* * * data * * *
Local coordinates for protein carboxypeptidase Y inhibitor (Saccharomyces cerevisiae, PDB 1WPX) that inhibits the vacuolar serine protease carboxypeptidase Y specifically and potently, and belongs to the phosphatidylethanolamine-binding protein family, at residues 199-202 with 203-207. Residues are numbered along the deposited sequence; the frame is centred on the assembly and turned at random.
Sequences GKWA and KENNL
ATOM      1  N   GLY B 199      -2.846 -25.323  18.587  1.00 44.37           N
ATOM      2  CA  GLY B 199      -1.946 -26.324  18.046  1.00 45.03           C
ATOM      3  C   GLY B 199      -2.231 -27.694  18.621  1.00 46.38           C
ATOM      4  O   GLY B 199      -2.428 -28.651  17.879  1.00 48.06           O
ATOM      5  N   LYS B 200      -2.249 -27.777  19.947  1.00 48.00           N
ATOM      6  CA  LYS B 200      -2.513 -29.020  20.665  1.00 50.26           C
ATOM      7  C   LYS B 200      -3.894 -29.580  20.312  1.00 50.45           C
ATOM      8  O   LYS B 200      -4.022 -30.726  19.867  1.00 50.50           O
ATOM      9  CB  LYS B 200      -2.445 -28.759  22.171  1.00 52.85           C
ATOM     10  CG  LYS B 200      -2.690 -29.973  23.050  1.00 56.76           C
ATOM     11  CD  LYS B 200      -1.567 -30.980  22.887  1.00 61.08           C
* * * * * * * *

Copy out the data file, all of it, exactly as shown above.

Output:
Local coordinates for protein carboxypeptidase Y inhibitor (Saccharomyces cerevisiae, PDB 1WPX) that inhibits the vacuolar serine protease carboxypeptidase Y specifically and potently, and belongs to the phosphatidylethanolamine-binding protein family, at residues 199-202 with 203-207. Residues are numbered along the deposited sequence; the frame is centred on the assembly and turned at random.
Sequences GKWA and KENNL
ATOM      1  N   GLY B 199      -2.846 -25.323  18.587  1.00 44.37           N
ATOM      2  CA  GLY B 199      -1.946 -26.324  18.046  1.00 45.03           C
ATOM      3  C   GLY B 199      -2.231 -27.694  18.621  1.00 46.38           C
ATOM      4  O   GLY B 199      -2.428 -28.651  17.879  1.00 48.06           O
ATOM      5  N   LYS B 200      -2.249 -27.777  19.947  1.00 48.00           N
ATOM      6  CA  LYS B 200      -2.513 -29.020  20.665  1.00 50.26           C
ATOM      7  C   LYS B 200      -3.894 -29.580  20.312  1.00 50.45           C
ATOM      8  O   LYS B 200      -4.022 -30.726  19.867  1.00 50.50           O
ATOM      9  CB  LYS B 200      -2.445 -28.759  22.171  1.00 52.85           C
ATOM     10  CG  LYS B 200      -2.690 -29.973  23.050  1.00 56.76           C
ATOM     11  CD  LYS B 200      -1.567 -30.980  22.887  1.00 61.08           C